Materialising the Future – CHEMARTS 10 years
CHEMARTS is the long-term collaboration project between two Aalto University schools, initiated in 2011. The School of Chemical Engineering (CHEM) and the School of Arts, Design and Architecture (ARTS) combined forces with the aim of researching bio-based materials in an innovative way and creating new concepts for their advanced use. The core values are the sustainable use of natural resources, experimental working methods, and the respectful cross-pollination of design and material research. Over 500 students have taken part in the CHEMARTS courses over the past ten years. Tiny seeds of inspiration have grown into a versatile and international community of material enthusiasts.
Join CHEMARTS virtually at Milan and Helsinki Design Week
Materialising the Future across Europe: [email protected] Week Helsinki & Milano
Thursday 09.09.2021, 16:00-17:30 EEST (Helsinki time)
During this year’s edition of Milan and Helsinki Design Week, the Datemats project hosts an online event where experts in designing for and with Emerging Materials and Technologies illustrate their methodologies and offer an insights into their material world. The event is open to practitioners and students in the fields of architecture, engineering and design.
Examples of student projects
Nature is a constant source of inspiration for material research.
Betulina - Ancient remedies rediscovered by Sonja Dallyn & Linh Tong 2020
Birch polypore has been used in traditional medicine all around the Northern Hemisphere for thousands of years. Inspired by history and Finnish nature, Betulina is a minimally designed bandage that is activated by water. The notable properties of Fomitopsis Betulina in medical applications include anti-inflammatory, anti-bacterial, antiviral and antiseptic agents.
Why recycle bio-based materials, for example, flower waste?
Flower Matter: innovative materials from flower waste by Irene Purasachit 2021
When moving towards a circular economy, we must consider all waste and side streams as raw materials for something new. For example, there is a massive amount of flower waste in landfills all around the world, often mixed with plastic and other non-biodegradable materials. Flower Matter aims to provide a solution to the floral waste problem by converting the waste into various kinds of materials, such as paper, bio-leather and bio-foam.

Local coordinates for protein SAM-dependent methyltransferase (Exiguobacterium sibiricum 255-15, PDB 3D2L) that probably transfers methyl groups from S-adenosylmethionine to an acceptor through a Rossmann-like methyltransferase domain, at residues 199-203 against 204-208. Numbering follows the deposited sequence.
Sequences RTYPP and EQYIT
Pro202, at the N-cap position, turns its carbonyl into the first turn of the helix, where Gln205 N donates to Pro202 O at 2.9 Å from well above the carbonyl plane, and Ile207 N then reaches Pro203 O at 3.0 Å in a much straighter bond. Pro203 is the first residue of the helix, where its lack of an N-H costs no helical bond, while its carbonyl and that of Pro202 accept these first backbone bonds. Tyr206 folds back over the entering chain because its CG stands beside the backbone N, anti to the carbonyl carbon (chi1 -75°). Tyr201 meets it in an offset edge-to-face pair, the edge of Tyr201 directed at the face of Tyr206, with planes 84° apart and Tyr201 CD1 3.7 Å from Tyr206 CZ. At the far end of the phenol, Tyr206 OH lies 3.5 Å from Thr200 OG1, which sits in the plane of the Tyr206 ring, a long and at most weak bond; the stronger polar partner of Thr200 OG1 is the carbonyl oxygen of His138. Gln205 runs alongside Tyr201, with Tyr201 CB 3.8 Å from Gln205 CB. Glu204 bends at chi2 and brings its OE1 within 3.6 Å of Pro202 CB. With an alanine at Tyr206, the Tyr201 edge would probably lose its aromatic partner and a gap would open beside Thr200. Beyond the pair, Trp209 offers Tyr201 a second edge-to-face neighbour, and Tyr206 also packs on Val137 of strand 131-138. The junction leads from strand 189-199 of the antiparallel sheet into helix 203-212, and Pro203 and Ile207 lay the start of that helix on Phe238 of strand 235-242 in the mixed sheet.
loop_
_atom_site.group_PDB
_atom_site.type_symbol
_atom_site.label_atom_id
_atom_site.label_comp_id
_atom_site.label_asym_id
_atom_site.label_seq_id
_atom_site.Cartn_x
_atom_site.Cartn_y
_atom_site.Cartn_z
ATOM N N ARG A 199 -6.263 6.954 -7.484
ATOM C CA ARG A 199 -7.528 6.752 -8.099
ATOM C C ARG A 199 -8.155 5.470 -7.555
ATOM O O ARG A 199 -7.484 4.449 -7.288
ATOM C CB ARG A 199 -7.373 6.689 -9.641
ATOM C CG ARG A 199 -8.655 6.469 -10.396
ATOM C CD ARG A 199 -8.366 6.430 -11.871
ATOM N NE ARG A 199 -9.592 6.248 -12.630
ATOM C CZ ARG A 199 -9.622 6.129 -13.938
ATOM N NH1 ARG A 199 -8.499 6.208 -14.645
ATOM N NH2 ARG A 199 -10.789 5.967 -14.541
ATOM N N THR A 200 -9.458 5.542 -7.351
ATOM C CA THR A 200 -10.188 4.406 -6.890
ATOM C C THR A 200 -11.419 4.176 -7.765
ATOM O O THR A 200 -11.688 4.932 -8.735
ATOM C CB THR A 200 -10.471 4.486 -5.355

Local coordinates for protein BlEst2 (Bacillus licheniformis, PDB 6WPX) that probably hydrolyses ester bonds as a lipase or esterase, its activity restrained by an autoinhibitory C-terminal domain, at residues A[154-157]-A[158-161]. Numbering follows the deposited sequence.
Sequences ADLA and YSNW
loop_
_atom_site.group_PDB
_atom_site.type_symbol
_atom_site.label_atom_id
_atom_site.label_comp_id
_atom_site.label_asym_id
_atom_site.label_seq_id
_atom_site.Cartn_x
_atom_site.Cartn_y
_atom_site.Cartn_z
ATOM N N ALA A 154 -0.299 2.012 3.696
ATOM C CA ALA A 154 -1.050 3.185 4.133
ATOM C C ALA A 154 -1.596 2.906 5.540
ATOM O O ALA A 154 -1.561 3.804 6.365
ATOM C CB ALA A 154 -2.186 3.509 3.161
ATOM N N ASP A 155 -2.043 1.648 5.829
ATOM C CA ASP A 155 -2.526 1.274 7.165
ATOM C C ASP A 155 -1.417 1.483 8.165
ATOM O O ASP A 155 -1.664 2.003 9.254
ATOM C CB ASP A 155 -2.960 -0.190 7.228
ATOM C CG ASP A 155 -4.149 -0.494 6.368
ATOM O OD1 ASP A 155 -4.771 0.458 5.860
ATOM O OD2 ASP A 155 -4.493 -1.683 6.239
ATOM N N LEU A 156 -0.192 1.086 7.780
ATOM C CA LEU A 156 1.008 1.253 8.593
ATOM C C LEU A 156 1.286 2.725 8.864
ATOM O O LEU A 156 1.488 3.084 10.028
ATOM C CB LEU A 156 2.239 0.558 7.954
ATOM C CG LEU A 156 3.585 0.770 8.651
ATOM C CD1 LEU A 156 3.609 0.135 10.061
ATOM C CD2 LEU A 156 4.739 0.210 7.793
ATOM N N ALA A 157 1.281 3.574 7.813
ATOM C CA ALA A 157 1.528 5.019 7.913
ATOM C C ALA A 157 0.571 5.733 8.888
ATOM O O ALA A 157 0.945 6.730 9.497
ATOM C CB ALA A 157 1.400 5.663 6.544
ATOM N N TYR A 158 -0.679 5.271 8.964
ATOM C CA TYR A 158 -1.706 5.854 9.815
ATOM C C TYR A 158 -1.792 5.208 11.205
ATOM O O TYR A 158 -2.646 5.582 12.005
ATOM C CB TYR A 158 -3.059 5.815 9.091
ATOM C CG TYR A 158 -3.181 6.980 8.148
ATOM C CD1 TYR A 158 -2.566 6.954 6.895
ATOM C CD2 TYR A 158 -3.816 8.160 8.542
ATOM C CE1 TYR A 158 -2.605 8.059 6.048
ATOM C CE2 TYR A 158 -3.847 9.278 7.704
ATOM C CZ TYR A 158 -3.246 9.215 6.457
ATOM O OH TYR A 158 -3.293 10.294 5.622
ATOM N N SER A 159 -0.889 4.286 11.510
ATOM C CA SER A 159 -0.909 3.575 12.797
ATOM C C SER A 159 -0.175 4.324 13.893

Can bio-based materials replace plastics?
DipWrap by Ena Naito, Louise Kallai, Emilia Ikävalko & Sari Kupiainen 2021
DipWrap is an experimental material project to find a sustainable alternative to plastic shrink wrap used to protect grocery store products. The interdisciplinary student team developed the idea and concept for DipWrap during the Design Meets Biomaterials CHEMARTS course in Spring 2021. The project was selected to represent Aalto University at the Biodesign Challenge competition and was nominated for "Outstanding Science Prize."
Exhibition team: Pirjo Kääriäinen, Saara Kantele, Irene Purasachit, Liisa Tervinen, Iines Jakovlev, Nina Riutta, Aarni Tujula, Tapani Vuorinen
Exhibition design: Saara Kantele
Designs for a Cooler Planet 2021
We get dressed each and every day: clothes protect us and help us express ourselves. We can dress better when we re-design the whole textile process from manufacturing to use to recycling.
Construction gobbles up half of the world’s natural resources. Collaboration between scientists, designers, architects, the public sector and companies generates ideas that can make living environments and the construction industry more sustainable.
Biomaterials are the best options as we seek more sustainable ways for our current world of materials.
In the coming years, our material world will change dramatically. The overuse of existing raw materials cannot continue, and global consumption must decrease.
Inspiration for Material Enthusiasts